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For an endless set of solutions of a system of linear equations, one possible representation is a specific solution plus any of possible solutions of the related homogeneous system. My prof and tutor suggest the following notation:

$$ \mathbb{L} = \begin{bmatrix} a \\ b \end{bmatrix} + \mathrm{span}\left\{\begin{bmatrix} c \\ d\end{bmatrix}\right\}\!\!, $$ where $\begin{bmatrix} a \\ b \end{bmatrix}$ and $\begin{bmatrix} c \\ d\end{bmatrix}$ are the particular and homogeneous solutions, respectively.

But I have a slight gut feeling that it's not really nice to add a vector to a set hoping to get another set in the end, so wouldn't it be nicer to write something like $$ \mathbb{L} = \left\{\begin{bmatrix} a \\ b \end{bmatrix} + \lambda\begin{bmatrix} c \\ d\end{bmatrix}\; \middle|\; \lambda \in \mathbb{R}\right\}? $$ Somehow they have banned this method while correcting my homework, so I'm a little stunned. Need to mention, this is a less complex linear algebra course for engineers, not mathematicians.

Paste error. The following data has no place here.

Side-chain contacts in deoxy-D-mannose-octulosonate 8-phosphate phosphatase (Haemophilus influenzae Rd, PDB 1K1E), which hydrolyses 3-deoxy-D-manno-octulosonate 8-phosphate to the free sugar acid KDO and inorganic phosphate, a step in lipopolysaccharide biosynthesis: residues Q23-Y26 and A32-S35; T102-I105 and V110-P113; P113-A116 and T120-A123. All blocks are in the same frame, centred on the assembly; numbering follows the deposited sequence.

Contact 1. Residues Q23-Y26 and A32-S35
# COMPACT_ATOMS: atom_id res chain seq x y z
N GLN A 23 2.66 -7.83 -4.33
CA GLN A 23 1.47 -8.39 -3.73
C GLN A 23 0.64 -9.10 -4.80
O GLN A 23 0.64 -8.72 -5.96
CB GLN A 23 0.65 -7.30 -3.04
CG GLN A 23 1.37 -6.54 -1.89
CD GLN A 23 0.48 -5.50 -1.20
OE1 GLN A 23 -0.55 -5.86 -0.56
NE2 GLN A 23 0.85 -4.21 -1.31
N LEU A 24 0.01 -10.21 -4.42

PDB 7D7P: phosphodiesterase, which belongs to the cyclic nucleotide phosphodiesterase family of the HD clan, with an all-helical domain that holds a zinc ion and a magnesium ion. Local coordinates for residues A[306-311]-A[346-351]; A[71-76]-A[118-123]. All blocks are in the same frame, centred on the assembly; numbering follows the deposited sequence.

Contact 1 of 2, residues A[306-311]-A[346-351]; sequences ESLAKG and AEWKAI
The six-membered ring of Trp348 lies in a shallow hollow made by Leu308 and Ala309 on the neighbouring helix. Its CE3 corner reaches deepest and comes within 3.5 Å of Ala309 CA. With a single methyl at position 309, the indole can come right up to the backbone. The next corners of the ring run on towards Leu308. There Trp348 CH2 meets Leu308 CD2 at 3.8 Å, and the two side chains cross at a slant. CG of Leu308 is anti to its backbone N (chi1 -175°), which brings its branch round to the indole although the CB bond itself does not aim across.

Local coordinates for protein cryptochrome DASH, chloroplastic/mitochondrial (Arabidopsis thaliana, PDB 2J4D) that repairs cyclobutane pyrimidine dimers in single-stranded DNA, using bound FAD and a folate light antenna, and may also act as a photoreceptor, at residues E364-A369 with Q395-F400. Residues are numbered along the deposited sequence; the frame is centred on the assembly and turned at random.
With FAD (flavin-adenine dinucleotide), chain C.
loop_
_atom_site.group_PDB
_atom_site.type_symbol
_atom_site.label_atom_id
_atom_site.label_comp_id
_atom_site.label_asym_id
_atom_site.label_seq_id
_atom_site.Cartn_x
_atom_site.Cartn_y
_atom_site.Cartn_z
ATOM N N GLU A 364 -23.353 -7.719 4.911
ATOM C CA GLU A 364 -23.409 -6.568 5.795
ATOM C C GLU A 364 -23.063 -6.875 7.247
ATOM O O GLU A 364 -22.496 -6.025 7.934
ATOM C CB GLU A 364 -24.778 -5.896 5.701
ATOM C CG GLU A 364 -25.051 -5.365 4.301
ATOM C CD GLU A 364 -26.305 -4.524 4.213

Are there, maybe, any other possible and rigorous ways to build the intended set and which of the ways above is, in the end, better?

P.S.: ($\mathbb{L}$ stands for the German "Lösung")

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It's not uncommon to write an element plus a set, and interpret it the way you have. However, I'm shocked that the notation you suggested would be "banned", as it is correct and very common notation.

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